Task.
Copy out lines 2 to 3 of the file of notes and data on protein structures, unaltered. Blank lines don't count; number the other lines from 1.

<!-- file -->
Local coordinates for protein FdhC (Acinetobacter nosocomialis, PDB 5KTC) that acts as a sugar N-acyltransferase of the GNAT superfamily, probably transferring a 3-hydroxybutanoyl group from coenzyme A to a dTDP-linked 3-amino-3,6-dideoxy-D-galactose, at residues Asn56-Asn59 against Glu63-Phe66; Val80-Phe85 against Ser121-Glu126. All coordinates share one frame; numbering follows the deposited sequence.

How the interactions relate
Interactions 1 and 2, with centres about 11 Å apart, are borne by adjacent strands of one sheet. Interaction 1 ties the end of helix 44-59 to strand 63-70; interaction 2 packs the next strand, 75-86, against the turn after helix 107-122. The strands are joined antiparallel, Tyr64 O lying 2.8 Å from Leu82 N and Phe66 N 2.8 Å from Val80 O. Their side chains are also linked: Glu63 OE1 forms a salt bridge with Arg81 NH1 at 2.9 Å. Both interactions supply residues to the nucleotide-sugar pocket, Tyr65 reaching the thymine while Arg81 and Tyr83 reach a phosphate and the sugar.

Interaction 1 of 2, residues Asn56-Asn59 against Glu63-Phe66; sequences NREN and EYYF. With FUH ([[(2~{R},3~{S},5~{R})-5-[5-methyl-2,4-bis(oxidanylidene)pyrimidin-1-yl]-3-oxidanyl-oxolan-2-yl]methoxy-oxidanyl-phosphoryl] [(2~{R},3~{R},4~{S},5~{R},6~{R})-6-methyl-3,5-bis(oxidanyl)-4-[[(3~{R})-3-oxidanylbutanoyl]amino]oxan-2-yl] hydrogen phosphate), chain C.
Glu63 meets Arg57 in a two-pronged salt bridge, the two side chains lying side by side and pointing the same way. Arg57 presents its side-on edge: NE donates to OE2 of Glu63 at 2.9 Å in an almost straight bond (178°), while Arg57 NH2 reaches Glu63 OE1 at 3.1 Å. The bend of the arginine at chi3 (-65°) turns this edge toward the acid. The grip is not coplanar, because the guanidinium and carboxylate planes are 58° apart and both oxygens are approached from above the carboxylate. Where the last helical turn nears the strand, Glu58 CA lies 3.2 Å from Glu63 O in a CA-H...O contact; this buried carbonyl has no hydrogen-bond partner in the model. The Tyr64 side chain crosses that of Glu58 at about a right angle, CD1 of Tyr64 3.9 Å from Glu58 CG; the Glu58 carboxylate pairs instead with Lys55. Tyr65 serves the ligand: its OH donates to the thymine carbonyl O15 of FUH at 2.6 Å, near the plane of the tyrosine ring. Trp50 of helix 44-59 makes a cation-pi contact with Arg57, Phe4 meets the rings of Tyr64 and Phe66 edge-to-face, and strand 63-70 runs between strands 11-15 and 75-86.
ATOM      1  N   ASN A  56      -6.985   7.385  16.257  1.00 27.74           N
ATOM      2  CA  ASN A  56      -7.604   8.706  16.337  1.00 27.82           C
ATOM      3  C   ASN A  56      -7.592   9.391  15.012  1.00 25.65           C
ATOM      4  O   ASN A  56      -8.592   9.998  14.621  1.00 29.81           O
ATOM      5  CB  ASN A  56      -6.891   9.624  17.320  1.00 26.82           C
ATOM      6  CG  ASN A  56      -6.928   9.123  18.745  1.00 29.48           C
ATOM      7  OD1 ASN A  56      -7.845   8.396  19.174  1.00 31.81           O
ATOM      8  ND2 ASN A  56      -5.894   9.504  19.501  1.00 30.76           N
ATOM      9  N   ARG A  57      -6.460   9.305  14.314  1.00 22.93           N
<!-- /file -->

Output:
How the interactions relate
Interactions 1 and 2, with centres about 11 Å apart, are borne by adjacent strands of one sheet. Interaction 1 ties the end of helix 44-59 to strand 63-70; interaction 2 packs the next strand, 75-86, against the turn after helix 107-122. The strands are joined antiparallel, Tyr64 O lying 2.8 Å from Leu82 N and Phe66 N 2.8 Å from Val80 O. Their side chains are also linked: Glu63 OE1 forms a salt bridge with Arg81 NH1 at 2.9 Å. Both interactions supply residues to the nucleotide-sugar pocket, Tyr65 reaching the thymine while Arg81 and Tyr83 reach a phosphate and the sugar.